Aiia Maasarwe was a smart young woman intent on living her life without regrets. At he age of 21, the Israeli exchange student had already studied abroad at Shanghai University. Melbourne was her second stop.
She’d been studying Chinese and English at La Trobe University for six months on exchange and intended to use her studies to begin working alongside her father, who operates a business in China.
Her social media accounts reveal her love of exploring: Climbing in the Grampians, sky diving over the Great Ocean Road, and generally enjoying herself as a young woman in a new city.
Ms Maasarwe’s body was discovered at 7am on Wednesday, near a shopping centre in Bundoora, a northern Melbourne suburb. She was seriously assaulted before being killed.
It is believed she was speaking to her sister on the phone when she was attacked after taking the route 86 tram home following a night at a comedy club.
Police are still searching for the perpetrator, and have released images of clothing found near the scene believed to have been worn by her killer during the bloody attack.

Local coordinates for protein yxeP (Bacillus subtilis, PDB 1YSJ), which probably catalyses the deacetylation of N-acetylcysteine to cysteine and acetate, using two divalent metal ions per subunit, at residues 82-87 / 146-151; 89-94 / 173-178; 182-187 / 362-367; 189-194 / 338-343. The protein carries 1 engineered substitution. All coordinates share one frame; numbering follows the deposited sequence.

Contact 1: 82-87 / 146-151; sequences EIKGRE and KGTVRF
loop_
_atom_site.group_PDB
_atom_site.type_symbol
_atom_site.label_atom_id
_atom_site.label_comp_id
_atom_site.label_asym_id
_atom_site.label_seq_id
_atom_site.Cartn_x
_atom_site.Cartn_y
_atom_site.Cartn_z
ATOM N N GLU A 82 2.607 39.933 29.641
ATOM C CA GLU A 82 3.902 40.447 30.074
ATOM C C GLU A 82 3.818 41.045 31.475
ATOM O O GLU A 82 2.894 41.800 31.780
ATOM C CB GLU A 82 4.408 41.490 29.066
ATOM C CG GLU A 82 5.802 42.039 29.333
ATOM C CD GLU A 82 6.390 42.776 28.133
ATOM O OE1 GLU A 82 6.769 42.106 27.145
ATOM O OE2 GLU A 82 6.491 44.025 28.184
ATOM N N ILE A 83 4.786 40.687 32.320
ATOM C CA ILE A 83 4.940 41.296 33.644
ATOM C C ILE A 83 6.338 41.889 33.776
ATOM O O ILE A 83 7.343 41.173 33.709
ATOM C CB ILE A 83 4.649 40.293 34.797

In a city still reeling from the killings of young women such as Jill Meagher and Eurydice Dixon, Ms Maasarwe’s murder has added poignancy.
Back home, her death also made headlines.
Israeli newspaper Haaretz spoke to one of Ms Maasarwe’s uncles, who said the killing was the kind of incident “you never expect”.
“She was an excellent student, full of life, and was in a country that was not dangerous at all, to say the least. And despite that, we get this incredibly painful news,” Abed Katane told the news outlet.
Another uncle, Rame Maasarwe, spoke to the media from his home in the US, heartbreakingly revealing her family was due to visit her next week.
The family was shocked to learn such a brutal act had happened to their daughter in Australia, saying they considered the country a “safe place”.
“I can’t believe that something like this has happened in Australia. It’s not safe there in Australia? In Melbourne? It’s not safe?” he said.
“We think America is dangerous, not Australia.”
Classmates have remembered Ms Maasarwe as an excellent student, and above all, a positive person.
In a move similar to the aftermath of the harrowing killing of Eurydice Dixon a vigil has been organised in her memory, to be held in Melbourne on Friday night.
The commemoration will focus around Ms Maasarwe’s favourite flower.
A Facebook event description states: “If you can’t attend the vigil, we encourage you to wait at your nearest 86 tram stop with a candle.”
“Aiia’s uncle has let us know red roses were one of her favourites, but she loved all flowers.”
Tributes from friends and the general community have already flooded the site where her body was found.
They follow a similar theme: “Everybody deserves to get home safely.”